A FOR ANDROMEDA
Friday, 10pm, BBC Four
In 1961, when I was just out of short trousers and preparing to take my science O levels, the BBC first brought A for Andromeda to our TV screens. I knew I wanted to be a scientist and have something to do with the space age that was just dawning, but I had no real feeling, not even in my dreams, for what sort of person I would then become. No role model, in other words.
But then, after being riveted to a 14in black-and-white screen in our home in a remote Northumbrian village for six weekly episodes, I no longer had any doubt. I wanted to be like John Fleming, the feisty young astronomer who understood what was going on while all around him the Establishment preened itself and dithered. He recognised that the noise picked up from the distant Andromeda galaxy by the new large radio telescope (set in a thinly disguised Jodrell Bank Observatory) was binary arithmetic. Then he interpreted it as instructions for building a modern supercomputer and, using that, a living being. Effortlessly conjuring up the funding and a team of cardboard characters in support, he actually built the machine and the creature, a vision of sinister loveliness played by the 19-year-old Julie Christie. Fleming was so cool that when he kissed his heart-stoppingly beautiful creation it was for scientific purposes only. He wanted to show her that she had emotions, even though she had been created from a computer program.
I never forgot that scene (nor, I imagine, did the actor Peter Halliday, who played Fleming brilliantly). God, it was wonderful. I never looked back; I wanted to be like Fleming and find out what's out there, using as much high technology as possible: the girl would be a bonus.
Forty-five years on, if no longer much resembling Fleming, I have become a less accomplished version of his creator, Fred Hoyle, who was a professor at Cambridge University when he wrote the story on which the television drama was based. How would I take to A for Andromeda now? What effect might it have on today's scientifically minded 16-year-olds? A remake of the drama is the only way to answer these questions, as the tapes of the original series have not survived.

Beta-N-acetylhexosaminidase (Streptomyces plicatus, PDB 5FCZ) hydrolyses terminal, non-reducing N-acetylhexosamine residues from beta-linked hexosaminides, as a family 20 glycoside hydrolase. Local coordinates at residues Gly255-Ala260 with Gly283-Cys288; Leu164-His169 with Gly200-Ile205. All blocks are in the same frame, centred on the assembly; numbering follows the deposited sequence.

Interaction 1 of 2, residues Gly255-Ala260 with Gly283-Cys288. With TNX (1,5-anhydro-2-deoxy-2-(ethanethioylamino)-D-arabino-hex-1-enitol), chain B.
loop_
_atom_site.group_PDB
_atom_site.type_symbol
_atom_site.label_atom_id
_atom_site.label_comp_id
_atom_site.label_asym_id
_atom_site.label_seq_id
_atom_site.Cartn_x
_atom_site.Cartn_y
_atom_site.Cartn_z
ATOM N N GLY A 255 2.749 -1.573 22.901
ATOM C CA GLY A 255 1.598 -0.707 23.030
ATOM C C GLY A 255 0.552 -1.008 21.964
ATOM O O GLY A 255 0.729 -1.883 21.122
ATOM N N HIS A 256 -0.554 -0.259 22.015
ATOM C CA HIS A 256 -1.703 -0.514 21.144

So here it is, and although I wanted to like it, it was perhaps inevitable that I wasn't very impressed. As with almost every remake, whether on the large or the small screen, the essential lack of originality means that raw excitement and inspiration are replaced by a certain mechanical slickness.
Something about the new production did intrigue me, however, although it took me a while to realise what it was. With the passage of time, the hero's mantle has shifted. Fleming's moody brilliance now makes him look like nothing more than some kind of malcontent postdoc; in 2006, the person who coolly assesses what is happening, understands it in depth and changes the world is the sixtysomething professor Madeleine Dawnay. In the Sixties version, she was portrayed as a butch figure. Now, played by Jane Asher, she is the wise leader who keeps the scientific team working together, calms the politicians and keeps the funding flowing.
The future is built into this story in so many ways. Hoyle was even more of a genius and visionary than any of us realised.
Fred Taylor is Halley professor of physics at Oxford University.